A few older people recognize the fact that it was only with God’s help that they could manage to climb the cliff behind their home to escape the water. One family exclaims over the fact that their family Bible remained in a clean spot on a table in the living room, while the rest of the house was literally destroyed. One young man acknowledges that he learned “something never to be forgotten” as he listened to the screams of a friend, pinned against a tree in midstream before being swept away to his death. God was there! “God’s hand swept down that canyon,” a minister exclaims. God spoke in that flood; this is a fact that was accepted by but a few in the weeks that followed. The three elk scouters, air-lifted out twenty-four hours later gave thanks to God for their rescue as did the picnickers who traveled out just ahead of that wall of death.
God speaks every day to all of us. How terrible when we fail to acknowledge this, when we fail to hear Him. It takes something of the magnitude of the Big Thompson flood to drive the fact home, and that to only a few. It makes us, the people of God, stop and pause before going on in our daily way.
God also speaks to us when He takes from us a loved one or when we see a young friend in a hospital room critically injured in an automobile accident. God speaks to us through experiences of others, and when He does, we sometimes shrug it off and think that such a thing could not happen to us. Or we try to say to each other that “the world had better take notice now, for God has sent judgment on the wicked.”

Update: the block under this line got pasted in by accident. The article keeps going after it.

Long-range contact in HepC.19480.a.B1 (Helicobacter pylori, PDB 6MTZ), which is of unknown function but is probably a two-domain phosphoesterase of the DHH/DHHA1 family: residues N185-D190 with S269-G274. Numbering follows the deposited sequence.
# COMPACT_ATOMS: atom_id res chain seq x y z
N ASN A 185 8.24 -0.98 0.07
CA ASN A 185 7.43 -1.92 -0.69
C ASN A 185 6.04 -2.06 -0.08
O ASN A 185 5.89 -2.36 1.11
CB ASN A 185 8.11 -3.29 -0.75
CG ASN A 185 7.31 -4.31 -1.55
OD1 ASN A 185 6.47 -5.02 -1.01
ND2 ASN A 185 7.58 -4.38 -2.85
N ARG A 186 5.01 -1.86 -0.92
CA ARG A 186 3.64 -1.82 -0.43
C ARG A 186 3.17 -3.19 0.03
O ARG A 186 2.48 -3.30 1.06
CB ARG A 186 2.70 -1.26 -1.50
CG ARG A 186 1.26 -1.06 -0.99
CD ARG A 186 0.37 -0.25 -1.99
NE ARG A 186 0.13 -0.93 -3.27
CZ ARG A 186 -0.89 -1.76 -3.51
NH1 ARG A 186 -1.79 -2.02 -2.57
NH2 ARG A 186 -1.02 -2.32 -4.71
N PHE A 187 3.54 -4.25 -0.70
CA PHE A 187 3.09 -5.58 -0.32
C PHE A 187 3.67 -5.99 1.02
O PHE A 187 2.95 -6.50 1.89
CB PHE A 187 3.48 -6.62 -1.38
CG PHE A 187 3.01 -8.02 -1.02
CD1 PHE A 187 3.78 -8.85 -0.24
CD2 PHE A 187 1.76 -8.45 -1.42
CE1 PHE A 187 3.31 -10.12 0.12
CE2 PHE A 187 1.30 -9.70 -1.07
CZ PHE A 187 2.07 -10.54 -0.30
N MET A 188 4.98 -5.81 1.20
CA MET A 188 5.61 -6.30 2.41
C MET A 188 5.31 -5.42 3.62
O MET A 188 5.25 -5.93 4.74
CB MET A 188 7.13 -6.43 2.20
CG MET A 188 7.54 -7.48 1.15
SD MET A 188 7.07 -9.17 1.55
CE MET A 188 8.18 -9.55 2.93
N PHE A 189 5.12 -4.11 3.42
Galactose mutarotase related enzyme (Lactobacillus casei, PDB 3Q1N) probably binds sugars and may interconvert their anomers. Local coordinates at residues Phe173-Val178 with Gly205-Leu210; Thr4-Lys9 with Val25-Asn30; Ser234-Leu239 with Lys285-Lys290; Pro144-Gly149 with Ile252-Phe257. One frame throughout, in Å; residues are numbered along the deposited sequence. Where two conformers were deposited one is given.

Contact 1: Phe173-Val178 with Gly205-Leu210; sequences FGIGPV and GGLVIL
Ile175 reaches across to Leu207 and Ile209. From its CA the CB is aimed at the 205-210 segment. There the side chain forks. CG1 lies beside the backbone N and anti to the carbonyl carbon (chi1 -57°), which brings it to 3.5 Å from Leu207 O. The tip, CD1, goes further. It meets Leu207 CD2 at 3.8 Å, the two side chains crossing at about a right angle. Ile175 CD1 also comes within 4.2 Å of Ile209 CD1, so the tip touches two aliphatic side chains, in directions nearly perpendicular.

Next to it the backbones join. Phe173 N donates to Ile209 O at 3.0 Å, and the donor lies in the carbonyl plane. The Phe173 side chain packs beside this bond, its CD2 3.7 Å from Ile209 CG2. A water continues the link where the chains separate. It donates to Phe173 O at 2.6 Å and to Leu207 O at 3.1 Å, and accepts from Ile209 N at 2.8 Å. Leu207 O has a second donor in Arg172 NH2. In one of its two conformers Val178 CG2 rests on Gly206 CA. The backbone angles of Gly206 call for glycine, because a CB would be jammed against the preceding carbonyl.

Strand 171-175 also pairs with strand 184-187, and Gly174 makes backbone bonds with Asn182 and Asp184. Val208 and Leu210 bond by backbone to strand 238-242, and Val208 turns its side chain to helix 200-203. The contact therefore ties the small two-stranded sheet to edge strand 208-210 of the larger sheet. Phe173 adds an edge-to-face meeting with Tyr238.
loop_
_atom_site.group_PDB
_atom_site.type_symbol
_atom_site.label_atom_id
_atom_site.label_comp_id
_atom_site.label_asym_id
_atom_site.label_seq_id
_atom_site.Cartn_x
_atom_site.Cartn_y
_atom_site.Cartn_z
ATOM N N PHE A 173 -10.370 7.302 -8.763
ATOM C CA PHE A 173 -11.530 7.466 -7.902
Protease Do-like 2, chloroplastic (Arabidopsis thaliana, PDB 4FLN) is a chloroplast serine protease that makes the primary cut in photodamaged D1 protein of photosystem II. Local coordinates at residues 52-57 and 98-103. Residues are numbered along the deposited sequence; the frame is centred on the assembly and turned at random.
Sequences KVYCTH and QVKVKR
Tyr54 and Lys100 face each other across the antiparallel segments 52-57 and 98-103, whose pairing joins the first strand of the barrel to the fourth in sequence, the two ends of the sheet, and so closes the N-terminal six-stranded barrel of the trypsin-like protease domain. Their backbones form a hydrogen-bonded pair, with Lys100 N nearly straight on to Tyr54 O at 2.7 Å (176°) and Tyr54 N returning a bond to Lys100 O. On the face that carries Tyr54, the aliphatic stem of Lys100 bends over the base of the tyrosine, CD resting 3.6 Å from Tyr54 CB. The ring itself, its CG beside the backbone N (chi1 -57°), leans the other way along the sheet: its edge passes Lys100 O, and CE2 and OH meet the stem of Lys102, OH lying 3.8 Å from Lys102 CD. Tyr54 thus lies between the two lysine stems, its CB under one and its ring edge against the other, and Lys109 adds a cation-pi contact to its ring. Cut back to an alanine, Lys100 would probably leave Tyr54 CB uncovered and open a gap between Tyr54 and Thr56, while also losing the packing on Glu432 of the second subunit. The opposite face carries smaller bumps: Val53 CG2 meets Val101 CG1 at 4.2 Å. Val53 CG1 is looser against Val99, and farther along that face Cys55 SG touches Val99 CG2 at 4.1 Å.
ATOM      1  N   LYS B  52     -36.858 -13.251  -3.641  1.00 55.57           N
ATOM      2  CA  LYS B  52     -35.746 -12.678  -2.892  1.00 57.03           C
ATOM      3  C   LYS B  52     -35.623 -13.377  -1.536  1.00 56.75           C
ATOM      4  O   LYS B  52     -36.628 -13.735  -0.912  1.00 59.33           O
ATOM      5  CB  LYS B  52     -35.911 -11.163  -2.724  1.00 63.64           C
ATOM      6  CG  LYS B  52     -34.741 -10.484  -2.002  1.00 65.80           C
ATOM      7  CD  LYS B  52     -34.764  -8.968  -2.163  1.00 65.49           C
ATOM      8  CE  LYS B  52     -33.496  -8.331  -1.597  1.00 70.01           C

We try to separate ourselves from tragedy and heartbreak because we fear these things, and then only because they may affect us. But the fact is, God’s people, too, are killed in tornadoes and floods. Young friends of ours die violent deaths, often called by us “premature” deaths. We must see that God speaks to us in these things. We behold with the Psalmist “what desolation He hath made in the earth. Psalm 46:8.” We in Loveland saw literally “how the earth was removed,” and how the “waters roared and were troubled. Psalm 46:2, 3.” We were reminded of Psalm 144:7 where God’s Word speaks to us, “Tremble, thou earth, at the presence of the Lord, at the presence of the God of Jacob…” How wondrous are the ways of Almighty God, and his ways past finding out. This must be our response. And further, we must heed the Word of God in Psalm 46:10 where we are told, “Be still, and know that I am God: I will be exalted among the heathen. I will be exalted in the earth.” Although the wicked fail to heed to His voice, and refuse to see God as the ever present God, we must know that God speaks to us each day, sometimes through what we call trouble.
But we have a refuge, “a very present help in trouble.” “Therefore,” the Psalmist continues in Psalm 46:2, “will not we fear, though the earth be removed, and though the mountains be carried into the midst of the sea…” Three times in Psalm 46 we are assured that “the Lord of hosts is with us; the God of Jacob is our refuge.” In the middle of trouble, “natural” catastrophes, wars, and revolution — God is our refuge. We can be assured of this, and say with David that “The angel of the Lord encampeth round about them that fear Him, and delivereth them. Psalm 34:7.” We look to God then, and say each day, “Thy kingdom come. Thy will be done,” concerning us and our loved ones too.